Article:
"READER BEWARE-YOU CHOOSE THE SCARE!"

How to Write Your Own Give Yourself Goosebumps Books
by R.L. Stine

R.L. StinePICK A SCARE, ANY SCARE
The most important choice in writing Give Yourself Goosebumps stories is the same one you make when you write any other kind of book. Choose an interesting "what if."

  • What if you were trapped in an evil carnival?
  • What if you had access to a time machine?
  • What if you were being hunted down on a jungle island?

GET DOWN TO DETAILS
Once you establish a "what if", think about all the scary things that could happen to you in that situation. Then think about all the ways you might be able to get out of that terrifying situation. The choices you make about what happens and what you will do become your story.

HOW IN THE WORLD DID I GET HERE?
What did you do that got you into the "what if" situation?

  • You were in a museum and your brother got lost. You opened a door to a secret lab and activated a time machine.
  • You and your friends had to spend the night in a creepy old hotel.

These situations are called your "setup."

THE BIG DECISION
After you decide on your setup, you must think of the two major choices you could make.

  • You are in the time machine. Do you want to go to the future or the past?

This is a big choice. Each of these choices take you in a totally different direction. Think of a tree. The setup is like the trunk. The two major choices are like the two biggest branches of the tree.

THE PLOT THICKENS
Okay, now pick one of the branches and think:

  • What will happen here?
  • How will I survive?
  • What problems will I have to face?
  • Who might I meet here?
  • Can I trust him or her... or it?
  • What will be the danger?

When you answer these questions, you are branching out even further.

YOU BE THE JUDGE
Answer the questions below. As you are making the choices, you'll be asking your reader to make choices too.

You're in the past, in the Middle Ages, and two dragons approach. YOU ARE IN DANGER.

  1. Should you try to scare the bigger dragon away by playing your boom box loud? OR
  2. Should you follow the smaller dragon who claims to be your friend?

Don't forget to make the choices count. The secret to good Give Yourself Goosebumps books is that the reader is actively doing something, not just letting things happen to him or her.

WHO IS THE BAD GUY?
The best stories have the most interesting villains. The more weird and evil your foes are, the more exciting your story will be. It is also much more engaging if a major problem is revealed as the story goes on. Stories become dull if you do not keep experiencing or learning something new.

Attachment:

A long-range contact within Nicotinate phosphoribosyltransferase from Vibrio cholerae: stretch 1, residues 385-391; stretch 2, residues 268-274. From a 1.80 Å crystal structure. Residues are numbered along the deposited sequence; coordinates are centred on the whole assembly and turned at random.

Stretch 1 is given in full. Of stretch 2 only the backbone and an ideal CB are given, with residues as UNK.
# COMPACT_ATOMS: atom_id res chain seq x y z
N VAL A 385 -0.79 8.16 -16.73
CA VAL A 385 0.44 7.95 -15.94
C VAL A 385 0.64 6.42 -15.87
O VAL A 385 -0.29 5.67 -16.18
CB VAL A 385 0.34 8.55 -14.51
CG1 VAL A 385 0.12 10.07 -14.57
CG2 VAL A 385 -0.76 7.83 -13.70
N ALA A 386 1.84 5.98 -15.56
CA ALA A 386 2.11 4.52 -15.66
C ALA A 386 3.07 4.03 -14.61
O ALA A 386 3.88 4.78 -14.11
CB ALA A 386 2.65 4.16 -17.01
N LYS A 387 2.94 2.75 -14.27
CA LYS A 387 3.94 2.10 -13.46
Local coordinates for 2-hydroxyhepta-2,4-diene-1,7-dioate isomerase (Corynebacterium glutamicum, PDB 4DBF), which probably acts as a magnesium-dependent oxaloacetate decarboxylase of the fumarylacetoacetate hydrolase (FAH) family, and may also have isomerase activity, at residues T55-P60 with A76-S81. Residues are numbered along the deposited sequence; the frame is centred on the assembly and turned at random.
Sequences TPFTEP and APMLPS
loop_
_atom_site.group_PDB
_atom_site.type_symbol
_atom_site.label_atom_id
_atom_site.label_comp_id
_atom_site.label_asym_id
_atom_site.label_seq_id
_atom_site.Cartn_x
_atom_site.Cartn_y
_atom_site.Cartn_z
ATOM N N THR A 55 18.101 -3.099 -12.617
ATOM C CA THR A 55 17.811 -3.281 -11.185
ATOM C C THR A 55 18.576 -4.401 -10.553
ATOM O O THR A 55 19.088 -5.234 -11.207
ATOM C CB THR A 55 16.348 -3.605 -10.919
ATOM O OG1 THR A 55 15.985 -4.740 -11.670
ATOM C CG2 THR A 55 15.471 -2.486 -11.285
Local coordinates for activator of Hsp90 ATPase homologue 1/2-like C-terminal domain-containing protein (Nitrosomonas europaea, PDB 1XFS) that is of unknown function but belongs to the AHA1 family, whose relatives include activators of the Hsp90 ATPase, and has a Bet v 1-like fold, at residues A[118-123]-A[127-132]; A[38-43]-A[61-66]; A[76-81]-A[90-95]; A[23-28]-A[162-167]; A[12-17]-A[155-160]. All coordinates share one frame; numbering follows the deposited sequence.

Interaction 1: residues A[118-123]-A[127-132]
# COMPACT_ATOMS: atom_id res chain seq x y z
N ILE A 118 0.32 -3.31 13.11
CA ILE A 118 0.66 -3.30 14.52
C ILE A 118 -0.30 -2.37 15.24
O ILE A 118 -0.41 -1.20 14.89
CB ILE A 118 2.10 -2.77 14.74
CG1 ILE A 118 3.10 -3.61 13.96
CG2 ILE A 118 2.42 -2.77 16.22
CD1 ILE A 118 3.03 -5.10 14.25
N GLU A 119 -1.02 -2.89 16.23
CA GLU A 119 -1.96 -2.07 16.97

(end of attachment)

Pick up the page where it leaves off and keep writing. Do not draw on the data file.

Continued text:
I DON'T BELIEVE IT!
Good stories shock you.

  • You think the big dragon is bad, BUT he is actually the good guy.
  • You think you are never going to get out of a situation, BUT then you realize it was all a bad dream.

Most importantly, Give Yourself Goosebumps endings should always be full of surprises. And they should be funny.

For instance, in GYGB #26: Alone in Snakebite Canyon, the reader and his big brother Pete are being chased by a lion in a rocky canyon. Pete claims to know the quickest way out, but suddenly "a snarl sounds right above you. You peer up-into the open mouth of one hungry-looking mountain lion. So much for shortcuts. Now you and Pete are cold cuts."

KEEPING TRACK OF IT ALL
By now, you are probably wondering how you keep track of all the page numbers. There are lots of ways to do it, but here is one way:

Let's say your book is going to be 32 pages long. Take a piece of paper and write down the numbers 1 to 32 just like this:

15913
261014
371115
481216etc.

Then every time you use a page number cross it off on your piece of paper.

MAKING SENSE OF IT ALL (or how to make sure you don't loose your mind)
Draw a Give Yourself Goosebumps map. The map should show how the stories branch off and what page numbers you have assigned to each choice.

Picture how a tree looks on a piece of paper. It starts off with the roots. The roots of the tree on your map are the "what ifs."

The roots shoot up into the trunk of the tree. The trunk of the tree is your setup.

The trunk has two big branches coming out of the top. The two biggest branches of the tree are your two biggest choices to make.

The two biggest branches have a bunch of smaller branches coming off of them. These are your different storylines.

The tree continues to branch off. So does the story. Until you reach the end. However, which ending is up to the reader.

So there you have it. Try it out yourself. Go ahead and give yourself goosebumps.

And have a scary day!

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